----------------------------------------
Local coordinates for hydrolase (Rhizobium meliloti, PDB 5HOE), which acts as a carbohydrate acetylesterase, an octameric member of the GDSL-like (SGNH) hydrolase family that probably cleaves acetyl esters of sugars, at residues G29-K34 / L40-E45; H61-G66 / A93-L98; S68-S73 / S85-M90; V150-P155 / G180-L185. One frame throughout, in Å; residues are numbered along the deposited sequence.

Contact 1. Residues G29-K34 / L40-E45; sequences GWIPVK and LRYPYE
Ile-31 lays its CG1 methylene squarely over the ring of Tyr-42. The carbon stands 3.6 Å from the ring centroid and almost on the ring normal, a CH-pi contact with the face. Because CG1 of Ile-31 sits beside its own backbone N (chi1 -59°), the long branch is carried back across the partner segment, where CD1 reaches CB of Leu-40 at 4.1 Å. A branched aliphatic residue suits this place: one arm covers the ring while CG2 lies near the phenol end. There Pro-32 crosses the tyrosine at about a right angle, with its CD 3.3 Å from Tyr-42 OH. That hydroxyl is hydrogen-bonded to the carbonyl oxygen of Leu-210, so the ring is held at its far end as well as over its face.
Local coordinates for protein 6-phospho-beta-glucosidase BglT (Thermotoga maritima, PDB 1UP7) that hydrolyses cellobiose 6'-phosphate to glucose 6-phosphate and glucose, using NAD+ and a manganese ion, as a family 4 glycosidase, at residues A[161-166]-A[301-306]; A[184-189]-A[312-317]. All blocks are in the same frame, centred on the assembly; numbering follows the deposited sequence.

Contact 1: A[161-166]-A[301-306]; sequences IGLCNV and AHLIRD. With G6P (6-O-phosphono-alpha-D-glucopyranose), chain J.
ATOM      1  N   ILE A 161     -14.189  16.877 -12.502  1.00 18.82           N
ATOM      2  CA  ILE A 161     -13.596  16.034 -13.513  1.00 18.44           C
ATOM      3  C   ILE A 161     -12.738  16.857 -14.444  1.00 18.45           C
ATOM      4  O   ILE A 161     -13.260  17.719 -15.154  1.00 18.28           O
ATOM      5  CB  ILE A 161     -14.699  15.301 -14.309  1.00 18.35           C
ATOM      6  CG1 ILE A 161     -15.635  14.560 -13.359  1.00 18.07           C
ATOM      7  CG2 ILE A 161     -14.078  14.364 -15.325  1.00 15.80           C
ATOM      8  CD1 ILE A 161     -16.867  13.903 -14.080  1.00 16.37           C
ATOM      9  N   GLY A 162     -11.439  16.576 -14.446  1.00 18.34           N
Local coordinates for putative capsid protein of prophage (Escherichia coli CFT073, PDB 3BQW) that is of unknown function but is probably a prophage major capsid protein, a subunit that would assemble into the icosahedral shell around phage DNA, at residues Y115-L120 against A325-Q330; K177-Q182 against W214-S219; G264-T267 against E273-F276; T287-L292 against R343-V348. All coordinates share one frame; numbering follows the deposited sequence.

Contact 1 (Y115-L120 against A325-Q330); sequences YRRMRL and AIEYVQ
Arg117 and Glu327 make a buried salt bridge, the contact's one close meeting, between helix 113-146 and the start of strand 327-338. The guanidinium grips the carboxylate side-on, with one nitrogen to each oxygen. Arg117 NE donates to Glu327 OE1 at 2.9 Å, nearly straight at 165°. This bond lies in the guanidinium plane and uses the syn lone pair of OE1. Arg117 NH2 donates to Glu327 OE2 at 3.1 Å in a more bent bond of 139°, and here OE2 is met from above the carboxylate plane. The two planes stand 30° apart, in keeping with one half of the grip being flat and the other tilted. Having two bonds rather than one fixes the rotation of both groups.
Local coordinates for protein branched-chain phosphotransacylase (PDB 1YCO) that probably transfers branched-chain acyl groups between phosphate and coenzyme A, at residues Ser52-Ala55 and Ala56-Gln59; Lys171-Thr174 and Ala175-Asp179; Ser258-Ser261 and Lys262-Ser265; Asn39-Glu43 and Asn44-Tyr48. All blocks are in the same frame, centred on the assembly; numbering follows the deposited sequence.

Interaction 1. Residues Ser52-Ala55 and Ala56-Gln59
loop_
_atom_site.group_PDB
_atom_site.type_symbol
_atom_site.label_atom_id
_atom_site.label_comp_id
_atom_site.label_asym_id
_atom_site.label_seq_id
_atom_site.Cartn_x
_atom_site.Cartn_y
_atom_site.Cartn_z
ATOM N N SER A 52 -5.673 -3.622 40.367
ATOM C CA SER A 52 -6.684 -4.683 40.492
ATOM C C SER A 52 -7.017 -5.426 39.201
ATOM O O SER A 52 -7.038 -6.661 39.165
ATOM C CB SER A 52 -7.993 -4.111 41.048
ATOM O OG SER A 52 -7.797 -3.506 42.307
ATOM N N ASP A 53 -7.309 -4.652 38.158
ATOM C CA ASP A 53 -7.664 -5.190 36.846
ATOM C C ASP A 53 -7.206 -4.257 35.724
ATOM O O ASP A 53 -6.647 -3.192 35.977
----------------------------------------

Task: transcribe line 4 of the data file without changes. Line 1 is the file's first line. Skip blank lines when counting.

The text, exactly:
Local coordinates for protein 6-phospho-beta-glucosidase BglT (Thermotoga maritima, PDB 1UP7) that hydrolyses cellobiose 6'-phosphate to glucose 6-phosphate and glucose, using NAD+ and a manganese ion, as a family 4 glycosidase, at residues A[161-166]-A[301-306]; A[184-189]-A[312-317]. All blocks are in the same frame, centred on the assembly; numbering follows the deposited sequence.